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We believe the investing view on Apple is shifting to Apple as a Service. The news that Netflix is leaving the App Store is somewhat expected, given the company began testing alternatives to the App Store last summer. The move is a fractional negative to earnings, along with a psychological headwind to investors embracing the theme of Apple as a Service. That said, we believe Spotify is the only other brand at risk of leaving, and the Apple as a Service theme is intact.
- Netflix leaving the App Store only affects new subscriptions, therefore, the financial impact on Apple will be de minimis (0.07% of Apple’s overall revenue and 0.14% of earnings. Details below).
- You’ll still be able to watch Netflix on Apple devices.
- Spotify (the only other brand strong enough to leave the App Store) has also been testing ways to avoid paying Apple for new in-app subscription purchases by forcing customers to visit mobile sites for subscription sign-ups.
- Outside of Spotify, we think the risk of further defections is low. The value of the App Store for developers is app discovery and conversion. Loss of new subscribers due to additional sign-up friction will force most apps to continue offering subscriptions through the App Store.
- The real risk is losing revenue from in-app purchases, but given the walled garden nature of iOS, it’s unlikely that in-app purchases can be enabled off-platform. This means that Epic Games (Fortnite), which has paid Apple roughly $100m this year, will likely continue to pay Apple the required 30% of in-app purchases.
- We estimate that, over a 4 year period, an average subscription app will pay Apple 19% of its revenue.
- The Google Play store is at more risk, as evidenced by Epic Games’ decision to launch on Android without the Google Play store.
Apple’s Deal with Developers
Apple keeps 30% of an in-app subscription over the first 12 months and 15% in each of the following months. Assuming a 4-year subscription life (which is about where Netflix is today), Apple takes 19% over those 4 years. For in-app purchases, Apple keeps 30%.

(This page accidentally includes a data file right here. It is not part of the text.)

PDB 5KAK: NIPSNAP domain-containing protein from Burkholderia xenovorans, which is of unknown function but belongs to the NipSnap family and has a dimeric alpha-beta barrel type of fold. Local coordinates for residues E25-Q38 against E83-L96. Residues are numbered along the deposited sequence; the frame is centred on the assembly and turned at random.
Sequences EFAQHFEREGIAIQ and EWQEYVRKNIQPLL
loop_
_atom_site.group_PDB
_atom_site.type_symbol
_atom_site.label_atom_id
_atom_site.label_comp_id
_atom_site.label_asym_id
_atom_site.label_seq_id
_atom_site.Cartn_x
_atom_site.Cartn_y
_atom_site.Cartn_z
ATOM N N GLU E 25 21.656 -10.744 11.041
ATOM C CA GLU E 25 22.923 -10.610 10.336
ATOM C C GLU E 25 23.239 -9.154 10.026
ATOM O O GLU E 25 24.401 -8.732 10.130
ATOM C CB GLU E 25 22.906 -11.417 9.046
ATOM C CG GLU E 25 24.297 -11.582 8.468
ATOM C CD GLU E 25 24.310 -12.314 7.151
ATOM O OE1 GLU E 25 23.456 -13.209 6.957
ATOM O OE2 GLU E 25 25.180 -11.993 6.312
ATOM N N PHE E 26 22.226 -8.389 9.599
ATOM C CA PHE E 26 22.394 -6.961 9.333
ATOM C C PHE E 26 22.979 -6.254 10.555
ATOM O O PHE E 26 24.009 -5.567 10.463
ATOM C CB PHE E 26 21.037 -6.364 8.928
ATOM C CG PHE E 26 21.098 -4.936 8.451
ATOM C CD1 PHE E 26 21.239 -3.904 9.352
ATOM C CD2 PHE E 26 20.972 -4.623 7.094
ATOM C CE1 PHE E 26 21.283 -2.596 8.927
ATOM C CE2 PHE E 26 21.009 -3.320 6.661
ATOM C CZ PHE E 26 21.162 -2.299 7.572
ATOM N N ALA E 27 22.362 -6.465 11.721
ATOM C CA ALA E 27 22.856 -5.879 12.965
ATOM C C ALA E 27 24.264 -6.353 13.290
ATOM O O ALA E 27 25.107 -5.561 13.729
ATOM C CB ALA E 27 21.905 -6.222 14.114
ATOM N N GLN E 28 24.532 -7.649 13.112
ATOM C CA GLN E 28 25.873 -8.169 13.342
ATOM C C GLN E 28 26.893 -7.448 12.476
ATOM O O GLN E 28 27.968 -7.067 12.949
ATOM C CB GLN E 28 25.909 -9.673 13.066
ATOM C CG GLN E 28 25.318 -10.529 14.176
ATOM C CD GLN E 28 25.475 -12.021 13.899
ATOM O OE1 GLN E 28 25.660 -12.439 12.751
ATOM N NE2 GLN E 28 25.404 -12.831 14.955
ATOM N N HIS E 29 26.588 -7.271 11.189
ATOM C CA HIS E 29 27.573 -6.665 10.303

Apple’s recent decision to end unit reporting is evidence of Apple’s latest reinvention — into a services business. It will take time, but this change lays the groundwork for future AAPL multiple expansion. Six months ago we introduced our view of an upcoming investor paradigm shift from Apple as a hardware company to Apple as a Service. We are now in the midst of a four step transformation process: from news to knee-jerk to indifference to enlightenment.
One of the many skills that propelled Apple’s rise to a $1T market cap has been its ability to reinvent itself. From Mac to iPod to iPhone, the company has gone through several significant reinventions. Its next reinvention is beginning, as Apple transforms both its hardware and software businesses into a single unified service.
History of Reinvention
In the fall of 2005, Jobs referred to the launch of the iPod Nano as a “heart transplant,” because it would wipe out the iPod Mini at the peak of its success. The company has done even more aggressive “transplants” throughout its history. One of the clearest examples is Apple’s transition from the iPod growth story to the iPhone growth story. The change seems obvious in hindsight, but to purposely cannibalize one of the greatest innovations of all time (iPod) by entering a complex product category (mobile phones) entirely new to the company, with massive established players (Nokia), was perhaps the biggest gamble the tech industry has ever seen. This kind of reinvention, multiple times over the lifespan of a long-living company, requires lots of foresight and even more humility. Apple has never stopped saying “we can do even better.”
Apple has a great track record when it comes to reinvention. It’s built into the company culture. The annual product refresh cycle that the company has mastered over the last decade exemplifies many smaller-scale annual reinventions. As a result, when it comes time to make these large business transitions, the company is well practiced.
The Next Reinvention
Apple’s next reinvention does not involve product replacement; rather, it will require a shift in mindset to consuming Apple products as a service. This takes multiple forms:
Over the past several months we’ve written about a shift in Apple investment thinking to Apple as a Service. To date, the view has been slow to take root as evidenced by AAPL’s recent sell-off due to supply chain concerns. It’s clear that most investors’ mindsets are still centered on an iPhone unit-dominated story, but we believe that will change over the next two years.